After joining, learning, training and being refined in the system, three generations of post-Miracle on ice players have represented American hockey with distinction and made a positive imprint on the sport in the NHL. Mark Johnson, Tom Barrasso, Dave Christian, Phil Housley, Mark Howe and Bobby Carpenter (the first American 50-goal scorer), begat Pat Lafontaine, Mike Modano, Mike Richter, Tony Amonte, Brian Leetch and Brett Hull in the 1990s. Today, Patrick Kane, Zach Parise, Ryan Suter, Joe Pavelski, Jonathan Quick and of course, Phil Kessel, are among the top American players in the salary cap era.

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img_4263Fans who followed the Penguins in the 1990s will never forget Joe Mullen, who scored 153 goals and 325 points in 379 games in Pittsburgh. Mullen grew up in Hell’s Kitchen, New York, a neighborhood as dangerous as its name, and represented the United States at three Canada Cups and was recruited for the 1980 Olympic team. He went on to win three Stanley Cups – two in a Penguins uniform – and became the first American to score 500 career goals and 1,000 career points, achieving both milestones also in Penguins colors. Mullen, who turns 60 next Sunday, is a member of both the Hall of Fame and the U.S. Hockey Hall of Fame.

img_4258Internationally, the American flag has risen over the podium in many major hockey tournaments. National men’s teams from the United States have captured two gold, eight silver and one bronze in Olympic men’s hockey all-time while over the last eight World under-20 Junior Championships, American sides have struck gold three times, more than any other nation in that span.

The U.S. women’s national teams have also flourished, making the podium in all five Winter Olympics that women’s hockey has been contested, winning one gold, three silver and one bronze. They have dominated at the World Championships, winning seven of the last nine tournaments.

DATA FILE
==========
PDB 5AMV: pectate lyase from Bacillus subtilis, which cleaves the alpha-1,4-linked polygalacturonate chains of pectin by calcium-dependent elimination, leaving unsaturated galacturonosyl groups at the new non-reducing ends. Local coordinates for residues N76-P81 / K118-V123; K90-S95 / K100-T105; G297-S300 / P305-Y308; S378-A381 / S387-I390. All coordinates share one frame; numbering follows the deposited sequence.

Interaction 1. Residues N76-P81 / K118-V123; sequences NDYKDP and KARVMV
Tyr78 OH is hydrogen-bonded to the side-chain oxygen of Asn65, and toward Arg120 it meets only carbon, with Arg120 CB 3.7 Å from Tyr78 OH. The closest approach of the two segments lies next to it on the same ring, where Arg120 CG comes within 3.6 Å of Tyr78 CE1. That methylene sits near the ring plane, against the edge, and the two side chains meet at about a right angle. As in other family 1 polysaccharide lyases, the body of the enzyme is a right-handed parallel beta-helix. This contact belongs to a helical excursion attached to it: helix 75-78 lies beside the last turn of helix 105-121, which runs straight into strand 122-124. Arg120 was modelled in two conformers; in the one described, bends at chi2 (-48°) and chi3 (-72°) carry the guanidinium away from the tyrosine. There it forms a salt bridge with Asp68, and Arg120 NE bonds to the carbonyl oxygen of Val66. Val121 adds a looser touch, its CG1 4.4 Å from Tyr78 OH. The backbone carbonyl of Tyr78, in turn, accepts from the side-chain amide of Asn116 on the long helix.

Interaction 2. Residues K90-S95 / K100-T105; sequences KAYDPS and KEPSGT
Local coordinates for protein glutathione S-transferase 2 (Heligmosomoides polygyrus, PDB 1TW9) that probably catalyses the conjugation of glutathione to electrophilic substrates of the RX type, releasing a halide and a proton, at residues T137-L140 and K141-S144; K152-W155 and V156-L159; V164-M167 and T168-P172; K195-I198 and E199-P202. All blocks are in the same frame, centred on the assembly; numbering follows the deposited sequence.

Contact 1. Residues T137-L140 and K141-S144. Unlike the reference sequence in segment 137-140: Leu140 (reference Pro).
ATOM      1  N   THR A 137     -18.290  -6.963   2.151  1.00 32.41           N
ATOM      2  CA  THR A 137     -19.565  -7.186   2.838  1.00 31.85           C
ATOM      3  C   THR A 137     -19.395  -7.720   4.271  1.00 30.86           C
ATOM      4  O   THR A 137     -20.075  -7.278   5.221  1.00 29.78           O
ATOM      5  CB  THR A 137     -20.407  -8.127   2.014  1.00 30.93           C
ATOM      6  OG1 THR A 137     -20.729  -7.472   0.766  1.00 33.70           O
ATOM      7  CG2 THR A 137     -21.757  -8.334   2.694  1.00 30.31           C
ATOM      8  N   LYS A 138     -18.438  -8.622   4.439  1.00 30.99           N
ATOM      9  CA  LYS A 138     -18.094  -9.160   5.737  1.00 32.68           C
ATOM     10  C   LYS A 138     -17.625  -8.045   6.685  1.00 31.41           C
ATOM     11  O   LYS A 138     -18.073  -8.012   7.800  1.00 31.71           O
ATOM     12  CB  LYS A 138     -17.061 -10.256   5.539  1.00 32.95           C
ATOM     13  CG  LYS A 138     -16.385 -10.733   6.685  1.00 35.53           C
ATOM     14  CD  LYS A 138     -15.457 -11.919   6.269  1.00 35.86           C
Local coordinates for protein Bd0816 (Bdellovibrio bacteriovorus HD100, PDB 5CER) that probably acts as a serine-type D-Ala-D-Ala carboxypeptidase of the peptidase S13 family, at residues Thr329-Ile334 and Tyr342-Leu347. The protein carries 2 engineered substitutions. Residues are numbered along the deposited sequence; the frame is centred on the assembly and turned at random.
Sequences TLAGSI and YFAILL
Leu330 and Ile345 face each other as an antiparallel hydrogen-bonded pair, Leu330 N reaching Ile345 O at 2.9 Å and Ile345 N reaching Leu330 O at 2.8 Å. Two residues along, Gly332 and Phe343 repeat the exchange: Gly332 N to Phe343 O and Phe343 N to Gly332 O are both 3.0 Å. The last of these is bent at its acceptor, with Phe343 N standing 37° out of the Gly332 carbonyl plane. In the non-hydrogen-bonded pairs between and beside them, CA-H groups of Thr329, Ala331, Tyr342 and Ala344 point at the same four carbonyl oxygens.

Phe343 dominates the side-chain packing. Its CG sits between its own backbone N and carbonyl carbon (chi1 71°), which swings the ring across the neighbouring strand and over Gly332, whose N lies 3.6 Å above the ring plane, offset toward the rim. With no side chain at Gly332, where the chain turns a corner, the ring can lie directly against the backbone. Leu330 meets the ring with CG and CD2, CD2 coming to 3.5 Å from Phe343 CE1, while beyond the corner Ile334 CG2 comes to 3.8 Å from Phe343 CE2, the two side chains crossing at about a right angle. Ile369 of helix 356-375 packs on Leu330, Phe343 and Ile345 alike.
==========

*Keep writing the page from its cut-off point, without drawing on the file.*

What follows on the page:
Everywhere you look, Americans are making their mark in hockey. Currently, eight of the 30 NHL teams have a U.S.-born head coach including Mike Sullivan with the Penguins and 2009 Penguins Stanley Cup-winning bench boss Dan Bylsma, now with Buffalo. The most beloved coach in Penguins history, Minneapolis native Bob Johnson, the always-positive mentor who guided Pittsburgh to its first ever Stanley Cup win, was a gifted teacher at University of Wisconsin for fifteen seasons, winning three NCAA national titles. He jumped to the pro ranks immediately after leaving collegiate hockey in 1982 and Badger Bob had amassed 234 wins with Calgary and the Penguins when he suddenly passed away in 1991, the most victories for an American-born NHL head coach at the time.

Badger Bob truly was passionate about teaching hockey and he exemplified what all coaches in America should aspire to become. To the numerous men and women in coaching, volunteering or behind-the-scenes roles who are training boys and girls to become the next generation of American hockey players: Take a bow. Hockey Week Across America is as much about recognizing and honoring your tireless commitment as it is about celebrating the achievements of American stars in the NHL.